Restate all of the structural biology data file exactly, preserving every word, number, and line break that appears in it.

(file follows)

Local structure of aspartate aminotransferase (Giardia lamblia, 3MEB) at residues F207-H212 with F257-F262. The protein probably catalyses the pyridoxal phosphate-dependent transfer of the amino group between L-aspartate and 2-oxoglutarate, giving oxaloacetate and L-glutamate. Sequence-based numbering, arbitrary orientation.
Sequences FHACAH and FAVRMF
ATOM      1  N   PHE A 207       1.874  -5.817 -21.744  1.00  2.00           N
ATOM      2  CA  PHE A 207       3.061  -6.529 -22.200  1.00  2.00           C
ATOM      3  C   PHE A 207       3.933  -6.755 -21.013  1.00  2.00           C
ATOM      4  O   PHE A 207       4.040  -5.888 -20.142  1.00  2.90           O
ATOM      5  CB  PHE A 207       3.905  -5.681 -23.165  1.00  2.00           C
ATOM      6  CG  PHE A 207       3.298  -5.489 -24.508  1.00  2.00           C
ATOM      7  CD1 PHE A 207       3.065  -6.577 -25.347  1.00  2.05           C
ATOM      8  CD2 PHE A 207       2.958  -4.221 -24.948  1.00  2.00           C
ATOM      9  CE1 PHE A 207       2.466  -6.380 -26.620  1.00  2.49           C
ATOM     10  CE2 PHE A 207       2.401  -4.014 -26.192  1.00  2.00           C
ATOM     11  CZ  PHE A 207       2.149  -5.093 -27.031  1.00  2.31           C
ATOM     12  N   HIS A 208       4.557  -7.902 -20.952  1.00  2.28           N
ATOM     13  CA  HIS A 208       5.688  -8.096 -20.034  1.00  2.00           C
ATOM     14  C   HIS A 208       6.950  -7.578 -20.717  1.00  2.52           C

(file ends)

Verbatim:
Local structure of aspartate aminotransferase (Giardia lamblia, 3MEB) at residues F207-H212 with F257-F262. The protein probably catalyses the pyridoxal phosphate-dependent transfer of the amino group between L-aspartate and 2-oxoglutarate, giving oxaloacetate and L-glutamate. Sequence-based numbering, arbitrary orientation.
Sequences FHACAH and FAVRMF
ATOM      1  N   PHE A 207       1.874  -5.817 -21.744  1.00  2.00           N
ATOM      2  CA  PHE A 207       3.061  -6.529 -22.200  1.00  2.00           C
ATOM      3  C   PHE A 207       3.933  -6.755 -21.013  1.00  2.00           C
ATOM      4  O   PHE A 207       4.040  -5.888 -20.142  1.00  2.90           O
ATOM      5  CB  PHE A 207       3.905  -5.681 -23.165  1.00  2.00           C
ATOM      6  CG  PHE A 207       3.298  -5.489 -24.508  1.00  2.00           C
ATOM      7  CD1 PHE A 207       3.065  -6.577 -25.347  1.00  2.05           C
ATOM      8  CD2 PHE A 207       2.958  -4.221 -24.948  1.00  2.00           C
ATOM      9  CE1 PHE A 207       2.466  -6.380 -26.620  1.00  2.49           C
ATOM     10  CE2 PHE A 207       2.401  -4.014 -26.192  1.00  2.00           C
ATOM     11  CZ  PHE A 207       2.149  -5.093 -27.031  1.00  2.31           C
ATOM     12  N   HIS A 208       4.557  -7.902 -20.952  1.00  2.28           N
ATOM     13  CA  HIS A 208       5.688  -8.096 -20.034  1.00  2.00           C
ATOM     14  C   HIS A 208       6.950  -7.578 -20.717  1.00  2.52           C